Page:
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The code is confusing - why ‘float pointer’ when it is referring to ints? Why pointers at all?

First rule of eeprom- only write when necessary.

I’ve not used codvision, but i gather it handles the eeprom read/write as if it were a normal variable.

So the code would go a little like this:

eeprom uint8_t token;
eeprom int value;
#define MAGIC 123

If token != MAGIC then
Begin
value = 0. ; init the stored values
token = MAGIC ; set token to say we’ve been initialised
End

Last Edited: Wed. Feb 21, 2018 - 09:51 PM
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Is this working with float numbers? , i want to store float value.

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Declare a float value in eeprom then!

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Like any other memory, the EEPROM just stores bytes - it neither knows nor cares what those bytes mean to you or your program.

 

A float value - like any other data - is just a sequence of bytes.

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as i said in # 17 the display shows (-inf) or (nan) with float declare

/*****************************************************

Chip type               : ATmega8
Program type            : Application
AVR Core Clock frequency: 8.000000 MHz
Memory model            : Small
External RAM size       : 0
Data Stack size         : 256
*****************************************************/
#include <mega8.h>
 #include <delay.h>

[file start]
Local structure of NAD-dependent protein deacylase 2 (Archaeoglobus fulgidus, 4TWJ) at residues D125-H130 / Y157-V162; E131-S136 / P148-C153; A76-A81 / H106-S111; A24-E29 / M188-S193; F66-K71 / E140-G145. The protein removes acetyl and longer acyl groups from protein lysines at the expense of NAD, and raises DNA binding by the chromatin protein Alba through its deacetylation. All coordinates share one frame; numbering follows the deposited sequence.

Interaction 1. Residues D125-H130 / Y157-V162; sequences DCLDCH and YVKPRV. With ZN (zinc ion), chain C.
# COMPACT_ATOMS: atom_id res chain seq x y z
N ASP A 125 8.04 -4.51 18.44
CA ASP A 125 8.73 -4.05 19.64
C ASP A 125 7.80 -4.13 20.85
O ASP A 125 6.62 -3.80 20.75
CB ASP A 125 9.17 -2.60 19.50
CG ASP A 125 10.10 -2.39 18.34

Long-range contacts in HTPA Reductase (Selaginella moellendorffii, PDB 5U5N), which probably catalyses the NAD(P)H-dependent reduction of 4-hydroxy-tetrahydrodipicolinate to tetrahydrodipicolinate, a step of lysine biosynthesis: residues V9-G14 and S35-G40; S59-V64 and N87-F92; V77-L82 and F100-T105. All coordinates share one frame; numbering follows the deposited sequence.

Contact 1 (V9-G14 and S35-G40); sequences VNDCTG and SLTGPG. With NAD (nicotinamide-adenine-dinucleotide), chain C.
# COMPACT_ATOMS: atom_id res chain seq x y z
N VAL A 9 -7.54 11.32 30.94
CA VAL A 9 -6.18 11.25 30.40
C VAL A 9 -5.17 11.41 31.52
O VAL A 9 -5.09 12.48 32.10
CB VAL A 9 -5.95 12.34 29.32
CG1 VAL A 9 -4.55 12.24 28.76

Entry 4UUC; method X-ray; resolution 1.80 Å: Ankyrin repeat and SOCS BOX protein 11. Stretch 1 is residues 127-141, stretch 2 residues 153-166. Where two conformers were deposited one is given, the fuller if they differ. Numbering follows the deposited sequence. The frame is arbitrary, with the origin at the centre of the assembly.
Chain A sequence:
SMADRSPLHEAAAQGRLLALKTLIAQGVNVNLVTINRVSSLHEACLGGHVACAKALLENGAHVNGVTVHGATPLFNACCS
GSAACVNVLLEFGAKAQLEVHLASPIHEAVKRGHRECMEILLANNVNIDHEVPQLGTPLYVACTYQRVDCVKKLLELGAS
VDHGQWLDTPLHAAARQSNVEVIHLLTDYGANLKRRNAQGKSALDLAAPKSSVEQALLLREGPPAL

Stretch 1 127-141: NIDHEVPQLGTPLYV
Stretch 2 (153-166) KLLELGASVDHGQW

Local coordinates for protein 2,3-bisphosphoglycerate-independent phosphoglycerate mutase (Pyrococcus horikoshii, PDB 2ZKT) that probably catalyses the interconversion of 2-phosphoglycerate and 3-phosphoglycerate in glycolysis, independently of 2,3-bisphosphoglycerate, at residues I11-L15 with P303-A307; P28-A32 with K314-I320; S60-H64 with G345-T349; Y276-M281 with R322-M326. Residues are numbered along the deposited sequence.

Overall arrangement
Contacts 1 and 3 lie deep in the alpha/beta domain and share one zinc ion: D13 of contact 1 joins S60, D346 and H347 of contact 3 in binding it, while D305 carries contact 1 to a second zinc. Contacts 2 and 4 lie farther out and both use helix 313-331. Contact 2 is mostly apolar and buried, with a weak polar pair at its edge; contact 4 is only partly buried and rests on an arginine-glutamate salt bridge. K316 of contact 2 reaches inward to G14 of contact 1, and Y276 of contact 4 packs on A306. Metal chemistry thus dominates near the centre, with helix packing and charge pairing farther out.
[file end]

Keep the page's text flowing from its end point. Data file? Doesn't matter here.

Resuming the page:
#include <stdlib.h>
  #include <stdio.h>
 #include <delay.h>
// Alphanumeric LCD functions
#include <alcd.h>

#pragma warn-
eeprom float a=37.5;
float eeprom *float_ptr_to_eeprom;
#pragma warn+
float Tref=23;
float  *float_ptr_to_ram;
#define ADC_VREF_TYPE 0x00

// Read the AD conversion result
unsigned int read_adc(unsigned char adc_input)
{
ADMUX=adc_input | (ADC_VREF_TYPE & 0xff);
// Delay needed for the stabilization of the ADC input voltage
delay_us(10);
// Start the AD conversion
ADCSRA|=0x40;
// Wait for the AD conversion to complete
while ((ADCSRA & 0x10)==0);
ADCSRA|=0x10;
return ADCW;
}

float delta,adc;
char str[16]; //allocate on lcd
int currentValue ; 

void main(void)
{

// Func7=Out Func6=Out Func5=Out Func4=Out Func3=Out Func2=Out Func1=Out Func0=Out
// State7=0 State6=0 State5=0 State4=0 State3=0 State2=0 State1=0 State0=0
PORTB=0x00;
DDRB=0xFF;
// Port C initialization
// Func6=In Func5=In Func4=In Func3=In Func2=In Func1=In Func0=In
// State6=T State5=T State4=T State3=T State2=T State1=T State0=T
PORTC=0x00;
DDRC=0x00;
// Port D initialization// Func7=Out Func6=Out Func5=Out Func4=Out Func3=Out Func2=Out Func1=Out Func0=Out
// State7=0 State6=0 State5=0 State4=0 State3=0 State2=0 State1=0 State0=0
PORTD=0x00;
DDRD=0xFF;

// ADC initialization
// ADC Clock frequency: 1000.000 kHz
// ADC Voltage Reference: AREF pin
ADMUX=ADC_VREF_TYPE & 0xff;
ADCSRA=0x83;
// Alphanumeric LCD initialization// Connections are specified in the
// Project|Configure|C Compiler|Libraries|Alphanumeric LCD menu:// RS - PORTD Bit 0// RD - PORTD Bit 1// EN - PORTD Bit 2
// D4 - PORTD Bit 4// D5 - PORTD Bit 5// D6 - PORTD Bit 6// D7 - PORTD Bit 7// Characters/line: 16
  lcd_init(16);
      lcd_clear(); 

float_ptr_to_eeprom=&a;
float_ptr_to_ram=&Tref;
;

*float_ptr_to_ram=*float_ptr_to_eeprom;
delay_ms(100);

while (1)
{

         

     if(PIND.3 == 1)
        {
               Tref=Tref+0.1;
                *float_ptr_to_eeprom=*float_ptr_to_ram;
        }
        if(PIND.2 == 1)
        {
                Tref=Tref-0.1;
                *float_ptr_to_eeprom=*float_ptr_to_ram;
        }

        delay_ms(100);
         lcd_gotoxy(0,1);
       lcd_putsf("Tref=");
       ftoa(Tref, 0x01, str);
         lcd_puts(str);
  }